Bordeaux’s 2016 vintages will delight lovers of great Burgundy
Consistency at every price point – the newly released vintages show excellent structure, high levels of juiciness and ripeness that isn’t overdone. Here are our picks to look out for
Extra staff were drafted in across tasting rooms in Bordeaux in early April, as close to 5,500 buyers, tasters and journalists descended for the big unveiling of the 2016 vintage. Numbers were 20 per cent up on the year before, with the highest numbers of overseas tasters (at least in terms of registrations before the week began) coming from mainland China.
They have been rewarded with a vintage that has seen successes across the board in the red wines. In many ways, this is a Bordeaux vintage for lovers of great Burgundy. It has depth and intensity but also a floral, fragrant edge. It is also a vintage where individual terroir had a big impact because the growing season was, to say the least, unusual.
First came the wet early season (62 per cent more rain than usual) and then the exceptionally dry summer (62 per cent less rain than normal, and 16 per cent more sun). Put that together with a relaxed picking season where the sun kept on shining and you have clear differences in the wines according to soil types, age of vines and chateau character.
So, what facts can we take away? These are not massive fruit bombs or architectural beasts; rather, they are carefully structured, extremely juicy and ripe without being overdone. The 2015 vintage had more upfront glamour and sexiness in many cases, particularly on the Right Bank and Margaux, so think about your own preference in style, not just what you are told by merchants and journalists. But where 2016 wins is in consistency; the more I tasted the more impressed I was by the sheer quality on offer at different price levels.
A big success in 2016 because the higher levels of limestone and clay in the soils in the northern Médoc withstood the drought better than some gravels. “At the start of harvest we thought it was a good vintage,” says Basile Tesseron at Lafon-Rochet. “By the end, we knew it was historic.”
Wines to watch: Lafon-Rochet, Calon Ségur, Cos d’Estournel, Ormes de Pez. Great cru Bourgeois year for the appellation, also, so it’s worth stocking up on the value wines.
The biggest name in the Médoc has delivered in spades in 2016, although its size means you can’t buy with your eyes closed and you should still follow names. The three First Growths of Lafite, Latour and Mouton that are located here have come up with some of their best ever wines. Eric Boissenot, consultant at many top estates in the appellation, says: “There is a race and elegance to the tannins this year that is remarkable.” This is something that works so well in Pauillac, because these are all well-structured, masculine wines with high degrees of cabernet sauvignon, so the soft quality to the tannins makes them supple and juicy without compromising on the intensity.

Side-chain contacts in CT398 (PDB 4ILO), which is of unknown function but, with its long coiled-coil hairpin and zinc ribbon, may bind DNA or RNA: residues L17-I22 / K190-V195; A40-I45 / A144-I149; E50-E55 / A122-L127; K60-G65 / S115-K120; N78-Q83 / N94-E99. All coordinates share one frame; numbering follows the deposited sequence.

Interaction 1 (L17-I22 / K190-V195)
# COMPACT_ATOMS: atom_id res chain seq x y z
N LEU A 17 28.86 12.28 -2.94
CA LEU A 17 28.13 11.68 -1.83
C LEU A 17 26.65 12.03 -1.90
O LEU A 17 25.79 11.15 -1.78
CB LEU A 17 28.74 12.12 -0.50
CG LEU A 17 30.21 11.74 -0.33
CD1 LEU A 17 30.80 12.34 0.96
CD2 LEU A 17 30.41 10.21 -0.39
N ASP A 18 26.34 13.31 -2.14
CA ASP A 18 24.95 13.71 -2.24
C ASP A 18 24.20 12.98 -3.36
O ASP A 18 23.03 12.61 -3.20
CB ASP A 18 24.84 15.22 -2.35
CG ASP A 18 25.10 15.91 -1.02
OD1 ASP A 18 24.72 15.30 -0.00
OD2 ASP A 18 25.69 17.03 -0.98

Wines to watch: First Growths, Pédesclaux, Pichon Comtesse de Lalande, Lynch-Bages, Clerc Milon.
Possibly my favourite appellation in 2016, because the wines are just the epitome of what you want from this appellation – nuanced, complex, sculptured, elegant but powerful.
Wines to watch: Léoville-Las Cases, Léoville Barton, Ducru-Beaucaillou, Saint-Pierre, Gloria. There aren’t many smaller names in St Julien, so your best value bet might be alternative wines from the names I have mentioned here – certainly Clos du Marquis from Léoville-Las Cases is excellent, as is Lalande-Borie from Ducru-Beaucaillou.
Further south in the Médoc, the issue for Margaux is that the 2015 wines were so exceptional in their succulence. In most cases, it’s hard to argue that they have done better in 2016. The style is more elegant but still full of pleasure, and there are many successes.
Wines to watch: Rauzan-Ségla, Giscours, Marquis d’Alesme, Prieuré-Lichine, Labégorce, Dauzac, Siran.
Big successes for the reds here, less consistent for the whites, which suffered more from the heat of the summer. But the reds are amazing, fully capturing this vibrancy of the vintage. There is value here at all levels.
Wines to watch: Haut-Bailly, Les Carmes Haut-Brion, La Mission Haut-Brion, Couhins-Lurton.
As with Margaux, this totally delivered in 2015, but in my book many of the estates, particularly on the limestone plateau where water regulation is so successful in hot years, have delivered again.
Wines to watch: Cheval Blanc, Figeac, Ausone, Angélus, Canon, Le Prieuré, Grand Corbin-Despagne, Fonroque.
Pomerol 2016 wines are voluptuous and beautifully structured, with perfectly ripe fruit and clear potential for long ageing.
Wines to watch: Lafleur, Trotanoy, Pétrus, La Conseillante, Petit-Village, L’Eglise Clinet, La Pointe.